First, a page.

In early 2013, we learnt that Chin Siong had completed his memoir and had already got his friend to help prepare for its printing before he died. However, it is yet to be published. In July 2014, Lim Chin Joo (Lim Chin Siong’s younger brother) published his memoir (in Chinese) entitled, “My Youth in Black and White”(我的黑白青春). He has included in his appendix, sections of Chin Siong’s memoir entitled, “Lim Chin Siong Q & A”.

Many of us who have read it believe that Chin Siong’s intention of writing his memoir was to conclude his invaluable experiences and the lessons learnt from the many struggles he had led. In other words, his memoir is a priceless historical account that he wished to leave behind for his people. Many people are waiting to read the rest of his unpublished manuscript, which will shed light on the many issues that confronted us and the movements he led at that time. Some of what he said may even be very sensitive, hardly known or understood. Those of us who have worked with Chin Siong and have followed his line of struggle do hope to read his entire manuscript before we die. Thus, in commemorating him, we also hope to read his entire manuscript soon.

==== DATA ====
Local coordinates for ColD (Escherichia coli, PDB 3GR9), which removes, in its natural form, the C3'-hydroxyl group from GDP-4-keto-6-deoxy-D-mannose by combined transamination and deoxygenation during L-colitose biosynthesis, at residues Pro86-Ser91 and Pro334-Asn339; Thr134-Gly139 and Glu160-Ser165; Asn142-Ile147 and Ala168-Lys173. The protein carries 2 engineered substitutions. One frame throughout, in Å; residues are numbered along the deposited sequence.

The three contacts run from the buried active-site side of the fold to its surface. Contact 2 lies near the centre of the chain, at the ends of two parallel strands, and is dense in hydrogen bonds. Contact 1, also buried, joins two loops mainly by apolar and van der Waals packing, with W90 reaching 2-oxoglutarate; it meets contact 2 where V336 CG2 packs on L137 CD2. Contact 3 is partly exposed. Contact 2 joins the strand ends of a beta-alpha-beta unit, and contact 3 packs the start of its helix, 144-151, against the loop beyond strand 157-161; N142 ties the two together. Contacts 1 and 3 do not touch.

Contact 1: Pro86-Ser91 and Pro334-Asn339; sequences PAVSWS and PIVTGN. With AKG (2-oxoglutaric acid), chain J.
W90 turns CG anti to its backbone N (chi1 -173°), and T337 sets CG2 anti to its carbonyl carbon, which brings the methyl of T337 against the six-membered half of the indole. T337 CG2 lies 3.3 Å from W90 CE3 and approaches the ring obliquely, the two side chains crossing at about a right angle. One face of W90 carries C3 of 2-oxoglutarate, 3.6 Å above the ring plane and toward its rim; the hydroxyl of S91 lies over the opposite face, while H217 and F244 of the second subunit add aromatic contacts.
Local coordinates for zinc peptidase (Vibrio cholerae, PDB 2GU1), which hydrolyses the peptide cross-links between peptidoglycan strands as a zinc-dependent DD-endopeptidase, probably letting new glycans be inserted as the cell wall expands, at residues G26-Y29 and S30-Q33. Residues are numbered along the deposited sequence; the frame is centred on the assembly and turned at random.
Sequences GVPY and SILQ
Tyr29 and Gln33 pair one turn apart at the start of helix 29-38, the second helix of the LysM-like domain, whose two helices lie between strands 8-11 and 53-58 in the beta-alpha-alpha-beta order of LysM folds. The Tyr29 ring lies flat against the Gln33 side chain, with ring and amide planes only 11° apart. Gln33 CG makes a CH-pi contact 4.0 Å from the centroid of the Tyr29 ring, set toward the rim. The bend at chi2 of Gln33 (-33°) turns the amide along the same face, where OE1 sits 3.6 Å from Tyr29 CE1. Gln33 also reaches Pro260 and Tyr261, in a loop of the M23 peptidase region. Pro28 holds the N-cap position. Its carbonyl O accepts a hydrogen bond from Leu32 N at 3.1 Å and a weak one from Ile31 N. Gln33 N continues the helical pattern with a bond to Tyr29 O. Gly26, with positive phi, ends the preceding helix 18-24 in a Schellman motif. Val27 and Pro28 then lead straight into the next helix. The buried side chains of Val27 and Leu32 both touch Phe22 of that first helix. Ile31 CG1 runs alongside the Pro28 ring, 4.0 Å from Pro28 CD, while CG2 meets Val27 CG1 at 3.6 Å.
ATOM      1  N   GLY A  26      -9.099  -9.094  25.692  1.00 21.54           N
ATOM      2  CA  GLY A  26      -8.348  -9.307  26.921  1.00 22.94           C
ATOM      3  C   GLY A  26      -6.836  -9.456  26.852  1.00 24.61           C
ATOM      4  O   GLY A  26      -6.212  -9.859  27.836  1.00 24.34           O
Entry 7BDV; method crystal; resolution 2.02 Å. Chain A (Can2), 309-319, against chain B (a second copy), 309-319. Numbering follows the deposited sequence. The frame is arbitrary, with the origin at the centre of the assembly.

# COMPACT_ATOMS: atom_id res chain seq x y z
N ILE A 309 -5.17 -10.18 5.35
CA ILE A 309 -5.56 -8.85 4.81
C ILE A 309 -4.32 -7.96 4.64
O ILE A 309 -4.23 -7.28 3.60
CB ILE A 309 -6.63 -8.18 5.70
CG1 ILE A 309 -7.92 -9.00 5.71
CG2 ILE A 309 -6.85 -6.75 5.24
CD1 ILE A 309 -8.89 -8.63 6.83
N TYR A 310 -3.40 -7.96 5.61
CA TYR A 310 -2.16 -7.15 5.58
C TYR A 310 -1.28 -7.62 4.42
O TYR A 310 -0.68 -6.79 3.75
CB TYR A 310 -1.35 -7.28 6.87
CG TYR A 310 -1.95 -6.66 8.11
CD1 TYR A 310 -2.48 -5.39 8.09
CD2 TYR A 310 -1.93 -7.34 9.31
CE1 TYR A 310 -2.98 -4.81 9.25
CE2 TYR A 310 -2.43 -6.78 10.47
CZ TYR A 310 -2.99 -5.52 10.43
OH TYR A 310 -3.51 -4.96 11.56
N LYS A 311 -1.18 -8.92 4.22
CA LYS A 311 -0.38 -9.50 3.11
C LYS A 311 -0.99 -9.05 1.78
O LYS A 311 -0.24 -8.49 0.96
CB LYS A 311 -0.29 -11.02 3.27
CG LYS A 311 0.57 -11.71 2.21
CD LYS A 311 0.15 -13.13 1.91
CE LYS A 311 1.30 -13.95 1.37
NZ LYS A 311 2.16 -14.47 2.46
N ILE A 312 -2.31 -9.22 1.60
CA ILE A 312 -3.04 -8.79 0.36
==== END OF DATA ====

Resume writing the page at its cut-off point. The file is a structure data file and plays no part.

Written in January and edited in February 2016
Published on 15th March 2016 by SAHABAT RAKYAT
   Translated in October 2017 by Agnes Khoo

[Related articles]

1. The Best Way to Commemorate Lim Chin Siong Is To Propagate His Ideology and Ideal - In commemoration of the 20th anniversary of Lim Chin Siong's Departure (5 February 2016) (Updated on 22 Feb)

2. Part of Lim Chin Siong’s Q&A Posthumous Manuscript

Note on the translator